The North Platte Semi-Weekly Tribune announced on February 6, 1917 that Merscheid had bought block 1 of the Bellevue Addition, opposite the cemetery entrance and would engage in truck gardening, growing flowers and shrubs and bedding plants of all kinds and also handle nursery stock, and perennial plants. He would also take orders in advance for cut flowers for Easter and Memorial Day.

Merscheid spent many days cleaning up the lot and removing trash. After that was done and the frost was out of the ground he contacted Mr. Waltemath and ordered ten hot-bed frames with glass covers. By March of 1917 he was ready to start his first garden vegetable plants.

The first summer he planted many flower seeds and sold a lot of flowers. He made enough money that first summer to start looking for a greenhouse to buy. A greenhouse was necessary to winter-over his plants and start seeds. Emil found one he liked, and it was a bargain at $3,000. It measured 30 feet by 100 feet and included a boiler. He told Waltemath to order it and by the end of October he had it up and in good working condition. He slept in the boiler room, keeping it fired up and going to keep his plants alive. That also saved him the cost of lodging.

Living across the road from the cemetery, he started noticing the lack of care for the cemetery. He met with the Chamber of Commerce to discuss how the cemetery should be a place of beauty and not one of disgrace. He partnered up with William Maloney; and the city helped with getting trees and shrubs planted. Maloney was also in favor of having city water piped in, so that trees and shrubs could be watered. Not only did Emil help improve the cemetery, but he also donated much of his money, his labors, and plants to the cause.

Before long his business grew and he needed more greenhouse space. Emil added onto the south of his big greenhouse that measured ten by 100 feet. That is where he started growing chrysanthemums and carnations and his beloved cyclamen plants.

In 1919 Emil met Helen Carolyn Scharmann and they were engaged in 1920. In September of 1920 Emil started building a new house. It was finished in June of 1921. Emil and Helen were married in the First Evangelical Lutheran Church on June 22, 1921. After seven years of marriage and no children, they decided to adopt a baby. A family doctor recommended a six-day old baby girl that needed parents. They adopted the baby, named her Eva June Merscheid, and she brought much happiness to the couple.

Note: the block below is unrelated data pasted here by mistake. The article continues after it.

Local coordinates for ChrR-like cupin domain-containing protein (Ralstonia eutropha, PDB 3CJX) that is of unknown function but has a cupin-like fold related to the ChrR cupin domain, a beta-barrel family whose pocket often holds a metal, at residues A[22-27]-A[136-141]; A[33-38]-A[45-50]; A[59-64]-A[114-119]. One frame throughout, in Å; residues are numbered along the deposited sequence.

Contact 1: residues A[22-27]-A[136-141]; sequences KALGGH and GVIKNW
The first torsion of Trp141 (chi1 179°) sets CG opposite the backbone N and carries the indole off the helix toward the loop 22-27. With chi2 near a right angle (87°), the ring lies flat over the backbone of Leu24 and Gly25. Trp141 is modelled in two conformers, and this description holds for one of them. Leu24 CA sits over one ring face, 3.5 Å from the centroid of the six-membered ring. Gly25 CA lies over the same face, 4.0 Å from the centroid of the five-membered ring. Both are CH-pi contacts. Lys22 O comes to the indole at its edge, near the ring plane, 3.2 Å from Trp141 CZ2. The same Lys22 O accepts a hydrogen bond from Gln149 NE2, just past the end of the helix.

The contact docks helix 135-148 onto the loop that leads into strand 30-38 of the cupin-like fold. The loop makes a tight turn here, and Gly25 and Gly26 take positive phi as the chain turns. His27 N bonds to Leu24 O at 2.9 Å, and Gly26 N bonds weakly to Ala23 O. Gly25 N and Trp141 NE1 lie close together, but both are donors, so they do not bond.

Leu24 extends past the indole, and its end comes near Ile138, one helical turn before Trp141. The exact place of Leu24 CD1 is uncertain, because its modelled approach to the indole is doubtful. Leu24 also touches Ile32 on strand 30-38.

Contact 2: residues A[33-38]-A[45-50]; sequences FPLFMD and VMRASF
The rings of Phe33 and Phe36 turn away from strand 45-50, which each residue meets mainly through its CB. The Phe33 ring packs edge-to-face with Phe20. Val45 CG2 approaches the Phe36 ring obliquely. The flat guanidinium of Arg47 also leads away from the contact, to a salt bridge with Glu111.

As time went on, the business grew, more greenhouses were needed. So Emil build two more greenhouses, each measuring ten feet wide by one hundred feet long.

In 1934, President Franklin Roosevelt wanted a “Shelter Belt” planted, reaching through the middle states from Texas to Canada. Merscheid’s reputation of growing trees from seed was well known and they contacted him to see if he was interested. He was. The government gave him a contract for 13 acres to grow the seedlings on. As Emil did not have that much land left at his nursery business, so, he rented thirteen acres from his father in law’s farm, eight miles west of North Platte. The soil at the farm was tested and proved to be good, so the seedlings were planted and they grew them by the thousands that summer.

So distinguished was his work as florist and horticulturist that he was elected to prominent offices in professional groups, including: the Society of American Florists, the Mountain and Plains States Florists Society, the American Association of Nurserymen, and the Florist Telegraph Delivery Association. His particular contribution to his profession was his origination of the Weeping Chinese Elm, gaining for him nationwide recognition.

A year later in 1935 he got the contract for seeding the slope on the reservoir that was being built south of Sutherland. During the seeding of the slope he contracted double pneumonia and died two weeks after starting the planting. Emil died on September 3, 1935, and was buried in the North Platte cemetery on October 3, 1935, with full Masonic honors. It was called one of the biggest funerals ever held in North Platte, as friends from all over Lincoln County came to his service. Emil Merscheid was 48 years old.